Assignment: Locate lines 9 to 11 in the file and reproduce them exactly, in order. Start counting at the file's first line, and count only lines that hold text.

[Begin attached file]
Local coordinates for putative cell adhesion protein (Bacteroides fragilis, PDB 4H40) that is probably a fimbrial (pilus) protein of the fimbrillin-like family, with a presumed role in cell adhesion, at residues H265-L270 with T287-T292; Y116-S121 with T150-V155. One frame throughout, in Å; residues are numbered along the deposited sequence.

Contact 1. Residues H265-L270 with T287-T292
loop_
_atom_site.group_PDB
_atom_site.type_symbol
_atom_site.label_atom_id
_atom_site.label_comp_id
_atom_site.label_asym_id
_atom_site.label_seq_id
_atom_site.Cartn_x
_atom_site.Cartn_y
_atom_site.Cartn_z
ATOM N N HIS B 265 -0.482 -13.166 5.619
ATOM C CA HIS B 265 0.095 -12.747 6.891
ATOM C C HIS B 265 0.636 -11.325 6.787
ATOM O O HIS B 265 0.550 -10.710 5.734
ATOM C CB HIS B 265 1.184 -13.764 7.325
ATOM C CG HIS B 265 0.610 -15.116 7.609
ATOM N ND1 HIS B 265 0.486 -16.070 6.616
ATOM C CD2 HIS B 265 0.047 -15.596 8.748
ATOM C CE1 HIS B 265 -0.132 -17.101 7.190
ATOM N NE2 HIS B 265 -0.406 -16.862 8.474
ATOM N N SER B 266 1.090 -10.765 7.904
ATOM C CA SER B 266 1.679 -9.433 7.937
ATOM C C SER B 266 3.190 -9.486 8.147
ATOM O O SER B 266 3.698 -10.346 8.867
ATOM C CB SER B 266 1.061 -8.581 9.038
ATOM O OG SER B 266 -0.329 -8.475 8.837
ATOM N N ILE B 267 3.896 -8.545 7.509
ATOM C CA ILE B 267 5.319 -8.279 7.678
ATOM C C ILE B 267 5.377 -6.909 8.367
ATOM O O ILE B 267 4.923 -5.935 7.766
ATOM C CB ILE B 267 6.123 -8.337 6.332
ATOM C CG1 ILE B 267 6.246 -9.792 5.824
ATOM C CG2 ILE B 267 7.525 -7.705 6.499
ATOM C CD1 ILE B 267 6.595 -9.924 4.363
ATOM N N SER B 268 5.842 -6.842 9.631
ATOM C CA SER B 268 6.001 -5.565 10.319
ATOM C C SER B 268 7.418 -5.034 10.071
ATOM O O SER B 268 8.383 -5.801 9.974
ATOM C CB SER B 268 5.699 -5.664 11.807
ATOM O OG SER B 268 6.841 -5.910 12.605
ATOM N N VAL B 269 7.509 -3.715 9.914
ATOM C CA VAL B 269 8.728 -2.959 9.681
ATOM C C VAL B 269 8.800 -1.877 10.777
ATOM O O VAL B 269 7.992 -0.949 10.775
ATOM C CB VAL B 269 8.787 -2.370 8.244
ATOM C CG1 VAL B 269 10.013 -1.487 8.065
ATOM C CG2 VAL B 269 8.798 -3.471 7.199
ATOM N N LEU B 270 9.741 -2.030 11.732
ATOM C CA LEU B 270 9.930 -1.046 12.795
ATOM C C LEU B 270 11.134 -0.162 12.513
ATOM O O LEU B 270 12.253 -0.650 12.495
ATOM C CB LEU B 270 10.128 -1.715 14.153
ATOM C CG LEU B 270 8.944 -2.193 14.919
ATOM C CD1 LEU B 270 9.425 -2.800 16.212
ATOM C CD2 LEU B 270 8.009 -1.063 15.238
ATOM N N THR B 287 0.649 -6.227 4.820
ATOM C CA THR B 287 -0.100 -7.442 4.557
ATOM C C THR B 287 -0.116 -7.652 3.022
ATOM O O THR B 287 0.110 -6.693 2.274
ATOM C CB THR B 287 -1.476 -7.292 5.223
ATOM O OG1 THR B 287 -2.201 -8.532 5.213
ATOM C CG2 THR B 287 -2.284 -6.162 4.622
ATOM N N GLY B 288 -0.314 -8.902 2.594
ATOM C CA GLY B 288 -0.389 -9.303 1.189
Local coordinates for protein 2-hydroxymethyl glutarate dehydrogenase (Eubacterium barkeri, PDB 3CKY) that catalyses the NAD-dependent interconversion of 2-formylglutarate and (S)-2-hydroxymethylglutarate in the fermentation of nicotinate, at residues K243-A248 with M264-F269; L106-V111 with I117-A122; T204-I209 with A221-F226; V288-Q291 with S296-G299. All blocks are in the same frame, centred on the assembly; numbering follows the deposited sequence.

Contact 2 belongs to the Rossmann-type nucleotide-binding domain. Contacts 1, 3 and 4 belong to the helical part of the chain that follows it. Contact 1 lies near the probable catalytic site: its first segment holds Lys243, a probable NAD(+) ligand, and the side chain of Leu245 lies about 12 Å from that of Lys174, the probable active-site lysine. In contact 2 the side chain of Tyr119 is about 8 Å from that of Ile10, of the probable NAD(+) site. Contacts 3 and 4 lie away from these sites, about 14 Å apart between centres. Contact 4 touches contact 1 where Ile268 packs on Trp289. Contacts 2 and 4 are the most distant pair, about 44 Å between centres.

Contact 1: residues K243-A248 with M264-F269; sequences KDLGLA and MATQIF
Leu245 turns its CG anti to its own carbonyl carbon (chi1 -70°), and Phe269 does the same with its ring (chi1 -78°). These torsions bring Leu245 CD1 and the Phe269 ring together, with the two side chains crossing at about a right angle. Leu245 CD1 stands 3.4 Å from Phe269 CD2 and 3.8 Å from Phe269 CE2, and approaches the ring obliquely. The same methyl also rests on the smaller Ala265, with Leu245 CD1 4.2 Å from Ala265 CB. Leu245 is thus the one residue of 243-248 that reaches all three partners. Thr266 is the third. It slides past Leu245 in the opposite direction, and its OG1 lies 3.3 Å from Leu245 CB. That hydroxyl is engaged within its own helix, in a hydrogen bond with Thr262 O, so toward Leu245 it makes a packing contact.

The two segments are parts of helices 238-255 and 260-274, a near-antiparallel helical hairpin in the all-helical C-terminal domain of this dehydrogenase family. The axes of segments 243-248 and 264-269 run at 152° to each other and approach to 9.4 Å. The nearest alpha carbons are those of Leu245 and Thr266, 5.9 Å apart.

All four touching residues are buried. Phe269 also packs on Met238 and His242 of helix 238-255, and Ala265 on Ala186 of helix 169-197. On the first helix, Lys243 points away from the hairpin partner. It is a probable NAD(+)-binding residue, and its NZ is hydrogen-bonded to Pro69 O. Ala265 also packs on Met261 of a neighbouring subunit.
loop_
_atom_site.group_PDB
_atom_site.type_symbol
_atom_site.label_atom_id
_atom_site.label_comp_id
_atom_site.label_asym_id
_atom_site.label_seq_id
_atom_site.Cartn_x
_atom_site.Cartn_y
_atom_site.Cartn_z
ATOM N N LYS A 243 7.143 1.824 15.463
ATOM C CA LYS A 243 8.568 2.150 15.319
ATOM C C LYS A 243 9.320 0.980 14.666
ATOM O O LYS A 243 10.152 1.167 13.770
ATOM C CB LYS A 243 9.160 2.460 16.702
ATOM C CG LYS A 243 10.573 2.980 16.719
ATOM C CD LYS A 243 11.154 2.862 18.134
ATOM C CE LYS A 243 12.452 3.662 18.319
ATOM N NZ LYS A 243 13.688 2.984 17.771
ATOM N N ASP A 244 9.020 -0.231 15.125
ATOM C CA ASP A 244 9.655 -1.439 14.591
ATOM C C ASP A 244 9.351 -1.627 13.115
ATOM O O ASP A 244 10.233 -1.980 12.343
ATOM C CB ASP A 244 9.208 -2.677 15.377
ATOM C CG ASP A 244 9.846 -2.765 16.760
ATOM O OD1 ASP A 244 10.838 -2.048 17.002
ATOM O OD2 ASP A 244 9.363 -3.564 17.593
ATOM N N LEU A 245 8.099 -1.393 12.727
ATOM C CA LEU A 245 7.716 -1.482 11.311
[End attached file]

_atom_site.label_seq_id
_atom_site.Cartn_x
_atom_site.Cartn_y